One evening I was approached by a new professor who also needed a barcode. Again there was the address question. He told me he was at the college for one semester having come from Tehran as a Visiting Professor. Such a soft and quiet voice. Such a humble demeanor. How I longed to buy him a cup of coffee or invite him to dinner so I could ask him how he had gotten to where he was now at a time our countries were at a standoff. For the next few months I’d see him in the library from time to time, always unacknowledged of course, the code of privacy remaining intact while my questions slowly died.

There were famous, and not the quite or not quite yet famous, writers who would appear suddenly, followed by rushing away with the needed code. Under determined anonymity many names and faces are gone from my memory banks. This was how I understood what was necessary to do my job professionally. I think that far more than once my face quickly became blank in an attempt to not show my surprise or delight.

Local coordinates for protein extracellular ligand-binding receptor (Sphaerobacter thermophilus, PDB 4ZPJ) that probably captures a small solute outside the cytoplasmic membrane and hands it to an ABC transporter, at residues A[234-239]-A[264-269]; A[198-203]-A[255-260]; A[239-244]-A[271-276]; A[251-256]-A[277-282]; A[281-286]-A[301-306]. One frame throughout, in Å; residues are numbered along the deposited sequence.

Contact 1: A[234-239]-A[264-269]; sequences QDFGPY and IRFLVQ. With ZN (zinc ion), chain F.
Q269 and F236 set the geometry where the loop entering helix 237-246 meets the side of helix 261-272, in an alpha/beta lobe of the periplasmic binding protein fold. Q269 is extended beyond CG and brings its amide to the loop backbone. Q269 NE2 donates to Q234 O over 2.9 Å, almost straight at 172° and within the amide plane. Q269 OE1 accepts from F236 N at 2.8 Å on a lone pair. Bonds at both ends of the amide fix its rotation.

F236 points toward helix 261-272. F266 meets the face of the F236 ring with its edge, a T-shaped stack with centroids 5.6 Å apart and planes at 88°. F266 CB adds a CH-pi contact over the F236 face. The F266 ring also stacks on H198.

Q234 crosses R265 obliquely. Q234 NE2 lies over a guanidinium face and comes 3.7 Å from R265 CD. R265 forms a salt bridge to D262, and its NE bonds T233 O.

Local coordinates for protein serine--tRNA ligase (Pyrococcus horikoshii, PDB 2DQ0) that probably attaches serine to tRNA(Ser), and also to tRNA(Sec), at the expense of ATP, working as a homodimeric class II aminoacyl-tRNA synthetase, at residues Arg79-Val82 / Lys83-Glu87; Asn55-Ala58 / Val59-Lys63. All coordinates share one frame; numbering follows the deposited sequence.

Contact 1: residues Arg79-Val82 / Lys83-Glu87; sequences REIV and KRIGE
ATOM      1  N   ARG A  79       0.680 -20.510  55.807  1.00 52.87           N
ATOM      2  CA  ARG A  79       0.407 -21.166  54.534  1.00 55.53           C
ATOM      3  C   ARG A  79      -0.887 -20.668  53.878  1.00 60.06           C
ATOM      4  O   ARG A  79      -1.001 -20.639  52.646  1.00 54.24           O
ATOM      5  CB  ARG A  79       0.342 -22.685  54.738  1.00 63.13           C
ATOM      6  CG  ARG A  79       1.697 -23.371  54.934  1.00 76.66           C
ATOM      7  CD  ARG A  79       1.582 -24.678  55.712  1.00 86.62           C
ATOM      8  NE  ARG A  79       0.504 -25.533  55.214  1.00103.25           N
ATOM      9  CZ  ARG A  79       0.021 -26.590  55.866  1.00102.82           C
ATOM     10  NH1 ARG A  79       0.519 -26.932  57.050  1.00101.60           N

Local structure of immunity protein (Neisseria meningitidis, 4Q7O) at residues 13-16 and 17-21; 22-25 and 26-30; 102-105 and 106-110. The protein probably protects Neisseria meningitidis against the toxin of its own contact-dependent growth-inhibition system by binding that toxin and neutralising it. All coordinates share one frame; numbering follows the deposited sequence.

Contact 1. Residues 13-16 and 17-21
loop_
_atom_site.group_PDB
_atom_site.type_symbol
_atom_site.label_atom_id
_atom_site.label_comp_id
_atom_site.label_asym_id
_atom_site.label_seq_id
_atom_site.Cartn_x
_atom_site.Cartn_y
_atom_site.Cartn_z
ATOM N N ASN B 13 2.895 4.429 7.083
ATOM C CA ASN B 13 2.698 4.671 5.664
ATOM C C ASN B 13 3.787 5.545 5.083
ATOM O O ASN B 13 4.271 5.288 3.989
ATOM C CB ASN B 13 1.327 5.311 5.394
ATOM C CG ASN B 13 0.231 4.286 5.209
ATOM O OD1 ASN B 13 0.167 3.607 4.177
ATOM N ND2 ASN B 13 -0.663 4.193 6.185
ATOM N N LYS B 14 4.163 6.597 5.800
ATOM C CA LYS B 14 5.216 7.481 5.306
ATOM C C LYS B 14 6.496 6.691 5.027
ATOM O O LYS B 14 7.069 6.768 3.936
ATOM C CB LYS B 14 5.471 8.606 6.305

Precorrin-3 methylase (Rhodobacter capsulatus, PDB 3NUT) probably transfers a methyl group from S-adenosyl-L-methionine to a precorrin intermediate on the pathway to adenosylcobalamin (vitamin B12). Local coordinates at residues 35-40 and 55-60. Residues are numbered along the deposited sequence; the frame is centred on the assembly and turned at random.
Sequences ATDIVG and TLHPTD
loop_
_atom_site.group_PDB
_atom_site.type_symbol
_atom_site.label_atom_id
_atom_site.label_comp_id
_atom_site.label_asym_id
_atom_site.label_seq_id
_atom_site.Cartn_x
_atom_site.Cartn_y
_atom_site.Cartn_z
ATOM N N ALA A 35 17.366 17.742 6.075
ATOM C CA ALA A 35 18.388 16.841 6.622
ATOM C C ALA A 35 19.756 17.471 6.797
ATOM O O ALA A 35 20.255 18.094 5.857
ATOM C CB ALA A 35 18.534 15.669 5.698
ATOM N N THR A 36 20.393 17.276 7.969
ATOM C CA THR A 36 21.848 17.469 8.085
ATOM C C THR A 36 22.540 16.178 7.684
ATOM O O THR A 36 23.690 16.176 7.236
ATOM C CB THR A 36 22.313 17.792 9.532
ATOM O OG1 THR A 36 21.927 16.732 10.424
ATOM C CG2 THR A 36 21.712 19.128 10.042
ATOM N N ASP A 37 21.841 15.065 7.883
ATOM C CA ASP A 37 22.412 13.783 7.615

I was certainly less human (and humane) than I wanted to be, but that was how I’d been trained. There were professional boundaries that were sacrosanct. Now so many years and so far away from that environment I now get to rethink other possibilities.

All of these thoughts came swirling in the night allowing me a form of specific self forgiveness for now I do not need to remember to read the “shoulds”, the nitty gritty recent scholarship times about slavery, genocide, and atrocity. In these, my late years, having even one person standing across from me whose history could have easily been a micro experience of similarly large tragedies did it’s job in opening my awareness. I learned, from one being at a time, even if we never exchanged specifics.

We humans have wrecked havoc and continue to do so at what now feels an alarming increase in scope and place. Is being in the presence of just one person whose life has been disrupted in such ways enough or do we need entire armies of them? I have answered my question for myself. I leave the larger histories to others.